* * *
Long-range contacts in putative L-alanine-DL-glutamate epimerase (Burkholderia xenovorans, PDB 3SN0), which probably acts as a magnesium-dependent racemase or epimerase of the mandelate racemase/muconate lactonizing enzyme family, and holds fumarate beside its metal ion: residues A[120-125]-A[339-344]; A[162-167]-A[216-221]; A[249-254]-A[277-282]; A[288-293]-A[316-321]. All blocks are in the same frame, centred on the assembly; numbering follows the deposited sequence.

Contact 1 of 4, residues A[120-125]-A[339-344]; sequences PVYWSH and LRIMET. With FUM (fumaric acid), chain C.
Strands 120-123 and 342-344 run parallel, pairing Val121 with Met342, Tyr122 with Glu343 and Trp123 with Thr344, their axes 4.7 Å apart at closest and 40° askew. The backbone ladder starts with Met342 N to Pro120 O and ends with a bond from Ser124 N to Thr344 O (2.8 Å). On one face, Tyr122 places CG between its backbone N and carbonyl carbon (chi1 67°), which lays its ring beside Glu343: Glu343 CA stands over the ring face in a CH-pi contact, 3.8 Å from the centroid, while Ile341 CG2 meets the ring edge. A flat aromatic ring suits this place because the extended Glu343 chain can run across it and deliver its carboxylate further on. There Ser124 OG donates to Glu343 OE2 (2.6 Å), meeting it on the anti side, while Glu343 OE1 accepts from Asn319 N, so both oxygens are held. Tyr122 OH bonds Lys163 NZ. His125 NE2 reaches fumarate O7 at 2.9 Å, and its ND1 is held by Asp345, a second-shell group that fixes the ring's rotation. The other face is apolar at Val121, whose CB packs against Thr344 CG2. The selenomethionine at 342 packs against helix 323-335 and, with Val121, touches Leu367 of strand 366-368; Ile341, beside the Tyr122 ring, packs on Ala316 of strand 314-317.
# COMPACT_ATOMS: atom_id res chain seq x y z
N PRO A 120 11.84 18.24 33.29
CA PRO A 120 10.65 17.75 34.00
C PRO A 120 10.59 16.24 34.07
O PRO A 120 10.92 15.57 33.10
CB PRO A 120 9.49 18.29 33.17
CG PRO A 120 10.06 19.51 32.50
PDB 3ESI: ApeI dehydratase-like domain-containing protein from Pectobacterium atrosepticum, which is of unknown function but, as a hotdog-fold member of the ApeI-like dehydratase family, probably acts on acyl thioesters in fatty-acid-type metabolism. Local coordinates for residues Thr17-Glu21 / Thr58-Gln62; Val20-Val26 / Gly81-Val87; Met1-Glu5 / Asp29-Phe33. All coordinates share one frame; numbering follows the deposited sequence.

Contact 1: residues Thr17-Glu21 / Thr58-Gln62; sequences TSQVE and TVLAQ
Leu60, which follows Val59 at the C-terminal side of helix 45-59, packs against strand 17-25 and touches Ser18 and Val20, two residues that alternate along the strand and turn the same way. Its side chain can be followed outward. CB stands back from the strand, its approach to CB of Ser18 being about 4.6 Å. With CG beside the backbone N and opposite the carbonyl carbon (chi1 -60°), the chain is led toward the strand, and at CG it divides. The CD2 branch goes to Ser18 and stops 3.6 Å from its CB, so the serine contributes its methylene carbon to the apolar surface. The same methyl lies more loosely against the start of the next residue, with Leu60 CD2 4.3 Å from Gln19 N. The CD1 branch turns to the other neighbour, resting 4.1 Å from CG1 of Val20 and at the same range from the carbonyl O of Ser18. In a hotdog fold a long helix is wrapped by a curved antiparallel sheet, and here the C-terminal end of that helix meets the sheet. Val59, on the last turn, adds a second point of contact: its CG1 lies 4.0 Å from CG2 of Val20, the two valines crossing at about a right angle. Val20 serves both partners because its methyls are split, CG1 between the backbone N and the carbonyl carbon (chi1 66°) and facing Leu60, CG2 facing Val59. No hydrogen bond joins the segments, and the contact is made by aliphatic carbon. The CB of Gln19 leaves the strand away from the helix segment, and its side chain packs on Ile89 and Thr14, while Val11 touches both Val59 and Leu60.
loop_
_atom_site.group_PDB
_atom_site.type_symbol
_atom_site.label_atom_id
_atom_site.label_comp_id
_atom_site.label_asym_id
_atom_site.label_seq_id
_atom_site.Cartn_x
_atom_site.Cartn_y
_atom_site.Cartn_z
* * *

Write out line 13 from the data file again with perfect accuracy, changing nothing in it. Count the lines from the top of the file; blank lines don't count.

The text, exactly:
Leu60, which follows Val59 at the C-terminal side of helix 45-59, packs against strand 17-25 and touches Ser18 and Val20, two residues that alternate along the strand and turn the same way. Its side chain can be followed outward. CB stands back from the strand, its approach to CB of Ser18 being about 4.6 Å. With CG beside the backbone N and opposite the carbonyl carbon (chi1 -60°), the chain is led toward the strand, and at CG it divides. The CD2 branch goes to Ser18 and stops 3.6 Å from its CB, so the serine contributes its methylene carbon to the apolar surface. The same methyl lies more loosely against the start of the next residue, with Leu60 CD2 4.3 Å from Gln19 N. The CD1 branch turns to the other neighbour, resting 4.1 Å from CG1 of Val20 and at the same range from the carbonyl O of Ser18. In a hotdog fold a long helix is wrapped by a curved antiparallel sheet, and here the C-terminal end of that helix meets the sheet. Val59, on the last turn, adds a second point of contact: its CG1 lies 4.0 Å from CG2 of Val20, the two valines crossing at about a right angle. Val20 serves both partners because its methyls are split, CG1 between the backbone N and the carbonyl carbon (chi1 66°) and facing Leu60, CG2 facing Val59. No hydrogen bond joins the segments, and the contact is made by aliphatic carbon. The CB of Gln19 leaves the strand away from the helix segment, and its side chain packs on Ile89 and Thr14, while Val11 touches both Val59 and Leu60.